3.  If the child does not comply within another 30 seconds, you direct the child to his Cool Down spot -- the most boring place you can find (half way down the basement stairs is ours), and set a timer for ten minutes.  During these ten minutes, you do not interact with or respond to the child in any way, except if he leaves his spot.  Then you say, again firmly but without anger, "You left your Cool Down spot, so I am going to add five minutes to the timer." And then you do, and continue to ignore the child.
4.  The child may leave the Cool Down spot when the timer goes off if he has been calm for at least 30 seconds prior to the timer going off.  If he is not calm, you add five more minutes.  (p. 111)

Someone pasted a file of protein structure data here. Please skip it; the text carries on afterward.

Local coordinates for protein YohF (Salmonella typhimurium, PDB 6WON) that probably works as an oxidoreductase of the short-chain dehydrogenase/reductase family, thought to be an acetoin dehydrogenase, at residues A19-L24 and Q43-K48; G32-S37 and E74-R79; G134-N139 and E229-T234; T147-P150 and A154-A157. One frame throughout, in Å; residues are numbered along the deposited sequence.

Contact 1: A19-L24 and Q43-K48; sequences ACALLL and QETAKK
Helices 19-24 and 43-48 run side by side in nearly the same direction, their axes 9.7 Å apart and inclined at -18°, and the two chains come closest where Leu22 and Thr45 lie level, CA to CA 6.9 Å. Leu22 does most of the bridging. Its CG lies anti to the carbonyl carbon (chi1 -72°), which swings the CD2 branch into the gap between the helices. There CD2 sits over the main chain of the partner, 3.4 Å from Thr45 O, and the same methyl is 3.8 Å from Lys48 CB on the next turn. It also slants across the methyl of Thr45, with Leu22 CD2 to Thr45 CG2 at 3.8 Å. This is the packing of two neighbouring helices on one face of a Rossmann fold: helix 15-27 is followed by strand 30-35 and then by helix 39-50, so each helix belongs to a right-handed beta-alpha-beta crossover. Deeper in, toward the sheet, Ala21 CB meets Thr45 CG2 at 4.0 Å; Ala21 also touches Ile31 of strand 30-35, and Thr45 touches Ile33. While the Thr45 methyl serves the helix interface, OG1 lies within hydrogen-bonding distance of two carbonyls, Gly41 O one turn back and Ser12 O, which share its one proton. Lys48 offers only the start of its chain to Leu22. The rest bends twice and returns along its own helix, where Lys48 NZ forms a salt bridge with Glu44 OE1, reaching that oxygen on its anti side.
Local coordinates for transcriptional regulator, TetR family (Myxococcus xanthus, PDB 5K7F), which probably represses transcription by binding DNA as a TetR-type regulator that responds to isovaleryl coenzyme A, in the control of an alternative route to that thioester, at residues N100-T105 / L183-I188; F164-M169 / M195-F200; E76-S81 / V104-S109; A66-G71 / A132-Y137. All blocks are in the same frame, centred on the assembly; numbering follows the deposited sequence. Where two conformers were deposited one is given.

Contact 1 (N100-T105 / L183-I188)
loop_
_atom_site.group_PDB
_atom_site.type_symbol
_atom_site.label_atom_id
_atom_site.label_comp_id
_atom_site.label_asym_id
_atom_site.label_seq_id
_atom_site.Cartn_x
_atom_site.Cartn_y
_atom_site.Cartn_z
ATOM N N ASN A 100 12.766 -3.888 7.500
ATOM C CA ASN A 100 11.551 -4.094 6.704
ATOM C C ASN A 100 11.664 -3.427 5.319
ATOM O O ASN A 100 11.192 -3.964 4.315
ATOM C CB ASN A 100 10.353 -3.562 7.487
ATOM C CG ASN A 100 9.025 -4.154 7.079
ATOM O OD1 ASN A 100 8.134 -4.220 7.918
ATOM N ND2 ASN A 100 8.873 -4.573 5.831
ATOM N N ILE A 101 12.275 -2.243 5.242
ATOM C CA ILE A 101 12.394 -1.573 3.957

"Using the Cool Down technique has two goals.  The first is to change the child's initial defiant behavior for which he was reprimanded.  The second and more important goal is to end the spiraling angry interchanges that often follow reprimands."  (p. 105)  From a behavioral perspective, Cool Down uses three of the four methods of changing a behavior:  punishment (the negative consequence of ten minutes in Cool Down after bad behavior); extinction (not responding to the child's bad behavior, both prior to and while in Cool Down); and negative reinforcement (removing the negative consequence of Cool Down once the child gets himself under control for at least 30 seconds before the timer goes off).  (pp 106-107).